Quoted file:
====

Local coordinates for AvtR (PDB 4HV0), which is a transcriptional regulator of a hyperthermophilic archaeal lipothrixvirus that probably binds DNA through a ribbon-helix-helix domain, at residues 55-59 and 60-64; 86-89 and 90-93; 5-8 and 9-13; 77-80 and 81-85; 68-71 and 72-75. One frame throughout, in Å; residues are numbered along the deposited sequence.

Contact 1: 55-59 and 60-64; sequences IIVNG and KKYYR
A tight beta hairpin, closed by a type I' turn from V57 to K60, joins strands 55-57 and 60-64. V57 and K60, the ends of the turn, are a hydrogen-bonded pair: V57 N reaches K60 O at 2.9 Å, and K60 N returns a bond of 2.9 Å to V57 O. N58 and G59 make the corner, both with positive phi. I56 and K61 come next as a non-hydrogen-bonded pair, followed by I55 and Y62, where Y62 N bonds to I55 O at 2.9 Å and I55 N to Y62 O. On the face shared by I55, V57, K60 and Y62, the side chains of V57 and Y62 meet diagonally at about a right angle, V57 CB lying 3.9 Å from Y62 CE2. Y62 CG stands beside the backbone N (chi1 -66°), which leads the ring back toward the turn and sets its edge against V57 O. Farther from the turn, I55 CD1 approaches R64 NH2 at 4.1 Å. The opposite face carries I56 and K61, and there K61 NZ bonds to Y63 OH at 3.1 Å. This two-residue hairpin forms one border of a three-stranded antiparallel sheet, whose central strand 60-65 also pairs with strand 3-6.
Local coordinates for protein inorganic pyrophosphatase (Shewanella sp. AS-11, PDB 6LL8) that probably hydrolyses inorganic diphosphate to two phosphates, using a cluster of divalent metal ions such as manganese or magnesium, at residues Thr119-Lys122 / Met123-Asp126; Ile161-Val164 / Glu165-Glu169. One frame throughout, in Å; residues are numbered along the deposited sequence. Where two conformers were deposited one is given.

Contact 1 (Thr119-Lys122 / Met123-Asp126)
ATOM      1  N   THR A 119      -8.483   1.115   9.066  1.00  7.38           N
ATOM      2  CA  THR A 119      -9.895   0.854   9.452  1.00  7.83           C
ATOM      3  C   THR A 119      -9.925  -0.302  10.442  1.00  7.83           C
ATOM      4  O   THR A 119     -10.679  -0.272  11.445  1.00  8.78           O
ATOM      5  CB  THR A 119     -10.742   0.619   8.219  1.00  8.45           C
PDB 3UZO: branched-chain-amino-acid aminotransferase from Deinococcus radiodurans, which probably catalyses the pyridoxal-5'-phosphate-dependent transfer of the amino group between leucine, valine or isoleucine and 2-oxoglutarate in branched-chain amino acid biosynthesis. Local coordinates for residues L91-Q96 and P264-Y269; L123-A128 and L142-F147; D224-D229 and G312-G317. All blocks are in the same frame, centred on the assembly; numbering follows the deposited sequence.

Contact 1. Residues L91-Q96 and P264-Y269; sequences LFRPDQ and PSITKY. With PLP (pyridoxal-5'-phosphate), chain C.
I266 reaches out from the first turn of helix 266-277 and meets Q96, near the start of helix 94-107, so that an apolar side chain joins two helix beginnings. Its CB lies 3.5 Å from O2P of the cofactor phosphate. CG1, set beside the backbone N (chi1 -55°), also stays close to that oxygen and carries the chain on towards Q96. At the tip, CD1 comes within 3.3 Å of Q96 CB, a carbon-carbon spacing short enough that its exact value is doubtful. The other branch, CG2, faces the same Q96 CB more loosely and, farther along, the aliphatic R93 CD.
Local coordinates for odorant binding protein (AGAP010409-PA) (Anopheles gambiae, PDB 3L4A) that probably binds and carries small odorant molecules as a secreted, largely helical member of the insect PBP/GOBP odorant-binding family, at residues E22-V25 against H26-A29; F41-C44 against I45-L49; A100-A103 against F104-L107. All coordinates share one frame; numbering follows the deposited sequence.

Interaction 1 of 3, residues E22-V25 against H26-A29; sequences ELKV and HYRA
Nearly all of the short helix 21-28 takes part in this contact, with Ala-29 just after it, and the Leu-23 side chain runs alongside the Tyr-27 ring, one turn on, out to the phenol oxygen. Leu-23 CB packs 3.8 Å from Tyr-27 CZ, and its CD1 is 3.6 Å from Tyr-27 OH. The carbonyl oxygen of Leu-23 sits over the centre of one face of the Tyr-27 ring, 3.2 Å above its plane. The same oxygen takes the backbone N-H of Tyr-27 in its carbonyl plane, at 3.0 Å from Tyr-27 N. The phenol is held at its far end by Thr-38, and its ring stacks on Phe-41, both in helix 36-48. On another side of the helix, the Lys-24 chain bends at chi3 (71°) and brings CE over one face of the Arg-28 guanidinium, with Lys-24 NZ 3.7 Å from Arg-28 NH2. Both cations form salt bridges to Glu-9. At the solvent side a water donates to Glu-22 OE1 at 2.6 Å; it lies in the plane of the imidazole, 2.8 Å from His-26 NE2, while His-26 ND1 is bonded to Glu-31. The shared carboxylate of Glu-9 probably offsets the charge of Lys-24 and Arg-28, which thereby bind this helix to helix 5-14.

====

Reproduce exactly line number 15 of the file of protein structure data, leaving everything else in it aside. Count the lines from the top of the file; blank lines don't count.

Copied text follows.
Interaction 1 of 3, residues E22-V25 against H26-A29; sequences ELKV and HYRA